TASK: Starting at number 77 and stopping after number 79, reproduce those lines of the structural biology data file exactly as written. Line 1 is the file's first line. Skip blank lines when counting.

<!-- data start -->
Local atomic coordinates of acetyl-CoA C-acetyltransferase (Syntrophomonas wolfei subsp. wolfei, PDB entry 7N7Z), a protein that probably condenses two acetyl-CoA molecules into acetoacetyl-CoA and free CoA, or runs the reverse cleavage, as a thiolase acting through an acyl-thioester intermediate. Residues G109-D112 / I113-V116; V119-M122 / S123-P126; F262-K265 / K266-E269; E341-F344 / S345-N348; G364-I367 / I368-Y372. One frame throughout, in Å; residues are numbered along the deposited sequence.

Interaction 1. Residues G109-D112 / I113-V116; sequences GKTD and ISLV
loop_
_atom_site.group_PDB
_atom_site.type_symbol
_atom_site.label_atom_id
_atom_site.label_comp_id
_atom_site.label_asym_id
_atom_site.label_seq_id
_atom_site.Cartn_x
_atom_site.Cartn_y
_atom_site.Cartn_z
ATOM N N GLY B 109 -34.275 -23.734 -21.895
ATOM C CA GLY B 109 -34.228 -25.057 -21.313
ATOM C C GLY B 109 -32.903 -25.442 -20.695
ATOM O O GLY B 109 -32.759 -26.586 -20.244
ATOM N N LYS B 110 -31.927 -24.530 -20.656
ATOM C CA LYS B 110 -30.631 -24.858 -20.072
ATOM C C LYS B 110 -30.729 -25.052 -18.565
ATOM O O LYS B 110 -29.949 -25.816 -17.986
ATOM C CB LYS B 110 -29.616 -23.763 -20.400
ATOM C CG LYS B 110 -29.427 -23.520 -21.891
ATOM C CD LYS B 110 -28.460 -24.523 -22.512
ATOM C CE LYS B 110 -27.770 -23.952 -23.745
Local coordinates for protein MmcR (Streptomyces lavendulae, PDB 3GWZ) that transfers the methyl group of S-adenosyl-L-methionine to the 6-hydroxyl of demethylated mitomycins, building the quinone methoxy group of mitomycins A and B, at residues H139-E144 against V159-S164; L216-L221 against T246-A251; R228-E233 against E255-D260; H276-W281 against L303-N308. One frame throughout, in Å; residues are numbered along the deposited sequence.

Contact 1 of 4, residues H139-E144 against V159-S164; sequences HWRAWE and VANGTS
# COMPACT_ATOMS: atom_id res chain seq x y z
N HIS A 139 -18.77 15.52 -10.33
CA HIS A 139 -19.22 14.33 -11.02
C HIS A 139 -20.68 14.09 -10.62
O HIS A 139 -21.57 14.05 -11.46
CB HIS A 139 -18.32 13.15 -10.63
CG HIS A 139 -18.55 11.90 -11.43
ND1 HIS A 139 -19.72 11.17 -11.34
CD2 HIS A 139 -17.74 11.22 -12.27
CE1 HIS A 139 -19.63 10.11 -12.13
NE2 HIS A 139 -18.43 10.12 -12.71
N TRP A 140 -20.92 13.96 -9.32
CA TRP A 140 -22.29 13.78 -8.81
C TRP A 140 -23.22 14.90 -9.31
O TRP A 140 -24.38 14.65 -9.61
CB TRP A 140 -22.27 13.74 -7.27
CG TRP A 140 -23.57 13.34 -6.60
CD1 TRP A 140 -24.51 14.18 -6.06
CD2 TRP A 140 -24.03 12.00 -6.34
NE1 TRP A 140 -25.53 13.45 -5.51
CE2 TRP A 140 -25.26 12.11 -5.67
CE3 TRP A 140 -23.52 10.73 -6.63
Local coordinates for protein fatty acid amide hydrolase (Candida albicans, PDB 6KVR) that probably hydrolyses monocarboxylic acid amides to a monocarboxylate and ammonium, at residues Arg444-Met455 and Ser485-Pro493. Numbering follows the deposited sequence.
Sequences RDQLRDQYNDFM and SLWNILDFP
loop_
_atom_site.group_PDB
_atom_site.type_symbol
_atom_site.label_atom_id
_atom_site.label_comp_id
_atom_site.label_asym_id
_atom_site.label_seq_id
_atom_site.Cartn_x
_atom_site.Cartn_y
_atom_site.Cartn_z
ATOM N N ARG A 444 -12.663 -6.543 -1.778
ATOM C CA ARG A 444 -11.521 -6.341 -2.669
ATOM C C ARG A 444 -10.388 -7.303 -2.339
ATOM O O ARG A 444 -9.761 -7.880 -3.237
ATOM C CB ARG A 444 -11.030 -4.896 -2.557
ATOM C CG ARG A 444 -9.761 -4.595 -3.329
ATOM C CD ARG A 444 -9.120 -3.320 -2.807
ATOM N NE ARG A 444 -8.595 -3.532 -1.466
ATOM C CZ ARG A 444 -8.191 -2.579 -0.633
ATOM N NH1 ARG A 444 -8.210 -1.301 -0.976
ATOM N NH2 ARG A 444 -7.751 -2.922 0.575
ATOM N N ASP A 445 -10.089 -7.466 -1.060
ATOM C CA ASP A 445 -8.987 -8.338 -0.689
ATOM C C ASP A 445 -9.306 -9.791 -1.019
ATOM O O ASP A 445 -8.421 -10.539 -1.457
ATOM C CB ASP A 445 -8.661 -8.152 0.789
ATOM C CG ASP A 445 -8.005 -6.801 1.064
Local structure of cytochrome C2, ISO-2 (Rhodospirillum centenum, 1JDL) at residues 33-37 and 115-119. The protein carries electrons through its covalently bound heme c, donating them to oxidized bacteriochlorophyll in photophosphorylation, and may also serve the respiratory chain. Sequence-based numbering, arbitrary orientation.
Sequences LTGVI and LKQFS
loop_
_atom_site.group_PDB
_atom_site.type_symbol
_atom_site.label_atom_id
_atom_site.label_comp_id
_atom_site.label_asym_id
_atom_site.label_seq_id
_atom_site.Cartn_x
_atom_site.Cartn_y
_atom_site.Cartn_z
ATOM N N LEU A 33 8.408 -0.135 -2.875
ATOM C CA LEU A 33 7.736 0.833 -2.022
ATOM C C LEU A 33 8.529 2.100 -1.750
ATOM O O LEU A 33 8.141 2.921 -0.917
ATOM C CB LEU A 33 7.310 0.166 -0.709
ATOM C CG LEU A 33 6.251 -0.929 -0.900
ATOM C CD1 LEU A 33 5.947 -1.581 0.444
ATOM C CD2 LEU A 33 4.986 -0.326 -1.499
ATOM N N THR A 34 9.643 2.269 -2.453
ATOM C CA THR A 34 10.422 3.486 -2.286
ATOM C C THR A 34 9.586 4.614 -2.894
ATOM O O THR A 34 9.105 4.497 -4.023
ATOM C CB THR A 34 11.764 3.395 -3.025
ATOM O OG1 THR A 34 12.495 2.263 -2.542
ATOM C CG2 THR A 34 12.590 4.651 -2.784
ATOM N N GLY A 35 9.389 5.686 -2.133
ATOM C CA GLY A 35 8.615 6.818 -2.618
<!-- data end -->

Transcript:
ATOM C CG ASP A 445 -8.005 -6.801 1.064
Local structure of cytochrome C2, ISO-2 (Rhodospirillum centenum, 1JDL) at residues 33-37 and 115-119. The protein carries electrons through its covalently bound heme c, donating them to oxidized bacteriochlorophyll in photophosphorylation, and may also serve the respiratory chain. Sequence-based numbering, arbitrary orientation.
Sequences LTGVI and LKQFS